Moonsorrow - Kivenkantaja:

Moonsorrow is one of the most well known and respected names in viking metal for a good reason, they're one of the most consistent and awesome bands in the genre. While the genre is known for building an epic atmosphere of grandeur, Moonsorrow takes it t another level, with a sound that's as engrossing as it is massive. Heavy riffs, excellent keyboards, and simply stunning songwriting across their entire career. Even when writing sprawling epics, some of which are over 30 minutes long, there is so much to hear and indulge in that my attention never wanders. Simply one of the masters of their craft, every viking metal fan should have own their whole discography IMO.


Suidakra - Crogacht:

Suidakra are a bit unusual for a folk metal band, as using a melodic death metal base to integrate folk influences upon doesn't happen very often. However, they do so quite impressively, with excellent musical chops, seamless integration of folk melodies into their guitar and bass lines, awesome acoustic breaks, and a great deal of energy and enthusiasm. The folk metal used here is of a more Celtic variety than the typical Scandinavian sound that you would hear, adding another element of originality to their already varied and unique sound. I could definitely see this being a good fit for both fans of folk metal and melodeath.

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I'm very surprised you like Kivimetsan Druidi' date=' I used to like them a fair bit.[/quote'] Me too. I bought it without having heard much when my friend was selling a ton of folk metal, and he didn't have much else that I wanted at the time. I didn't think I would like it when I came back to it, but was surprised that it still did something for me. Sent from my HTC PH39100 using Tapatalk 2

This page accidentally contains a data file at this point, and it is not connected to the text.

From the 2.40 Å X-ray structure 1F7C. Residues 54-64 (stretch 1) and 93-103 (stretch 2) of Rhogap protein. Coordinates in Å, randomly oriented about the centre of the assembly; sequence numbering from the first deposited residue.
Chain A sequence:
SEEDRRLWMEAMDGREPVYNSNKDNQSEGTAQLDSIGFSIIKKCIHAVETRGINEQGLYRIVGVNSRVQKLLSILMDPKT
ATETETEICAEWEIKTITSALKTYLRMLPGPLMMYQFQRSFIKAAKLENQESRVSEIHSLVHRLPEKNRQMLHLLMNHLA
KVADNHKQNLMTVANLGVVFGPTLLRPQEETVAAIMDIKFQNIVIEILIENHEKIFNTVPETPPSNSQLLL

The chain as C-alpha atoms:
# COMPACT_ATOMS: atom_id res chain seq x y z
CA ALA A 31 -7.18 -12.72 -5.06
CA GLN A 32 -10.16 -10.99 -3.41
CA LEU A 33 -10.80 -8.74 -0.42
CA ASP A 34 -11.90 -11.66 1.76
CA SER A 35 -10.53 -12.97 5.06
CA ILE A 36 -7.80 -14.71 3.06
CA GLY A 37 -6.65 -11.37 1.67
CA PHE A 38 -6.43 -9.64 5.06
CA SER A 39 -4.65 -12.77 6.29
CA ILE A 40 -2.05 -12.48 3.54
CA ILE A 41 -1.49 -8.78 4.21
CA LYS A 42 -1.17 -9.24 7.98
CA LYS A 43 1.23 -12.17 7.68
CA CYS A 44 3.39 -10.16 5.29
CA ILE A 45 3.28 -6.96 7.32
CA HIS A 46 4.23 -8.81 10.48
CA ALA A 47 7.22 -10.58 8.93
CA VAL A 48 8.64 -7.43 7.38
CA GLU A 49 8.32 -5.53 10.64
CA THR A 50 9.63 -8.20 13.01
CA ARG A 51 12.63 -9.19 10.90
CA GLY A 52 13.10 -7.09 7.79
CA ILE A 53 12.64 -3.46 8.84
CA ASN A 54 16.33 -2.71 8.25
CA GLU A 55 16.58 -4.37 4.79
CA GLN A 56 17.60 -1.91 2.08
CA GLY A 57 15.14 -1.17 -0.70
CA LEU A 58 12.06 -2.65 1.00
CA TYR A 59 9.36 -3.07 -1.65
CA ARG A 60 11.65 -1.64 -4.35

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  • 2 months later...
  • 1 month later...

I know that RO had requested some more folk metal videos, but I may be out of suggestions at this point. I got burned out on the genre several years ago and am just recently getting to where I can listen to it again, so I haven't really been updating that portion of my collection for some time. Maybe I'll start work on something else until I have more to post here.

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Some great bands mentioned already here, dont think anyone's said eluvetite, they're a folk metal band with a female vocalist. Recently been listening to the pagan manifesto by elvenking and they use a lot of folk influences in their music. They're a mix of power/folk metal. Tyr uses some folk elements in their Viking metal, although they also sound quite power/symphonic metal as well. Also heidevolk are a Dutch pagan/Viking metal who are really cool. They sing mostly in Dutch or something but I think they're amazing. Oh and if u just want something cheesy and fun check out alestorm, Scottish pirate folk metal

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Some great bands mentioned already here' date=' dont think anyone's said eluvetite, they're a folk metal band with a female vocalist. Recently been listening to the pagan manifesto by elvenking and they use a lot of folk influences in their music. They're a mix of power/folk metal. Tyr uses some folk elements in their Viking metal, although they also sound quite power/symphonic metal as well. Also heidevolk are a Dutch pagan/Viking metal who are really cool. They sing mostly in Dutch or something but I think they're amazing. Oh and if u just want something cheesy and fun check out alestorm, Scottish pirate folk metal[/quote'] I would be sincerely surprised if all of those weren't mentioned already, they're among the most popular bands in the field.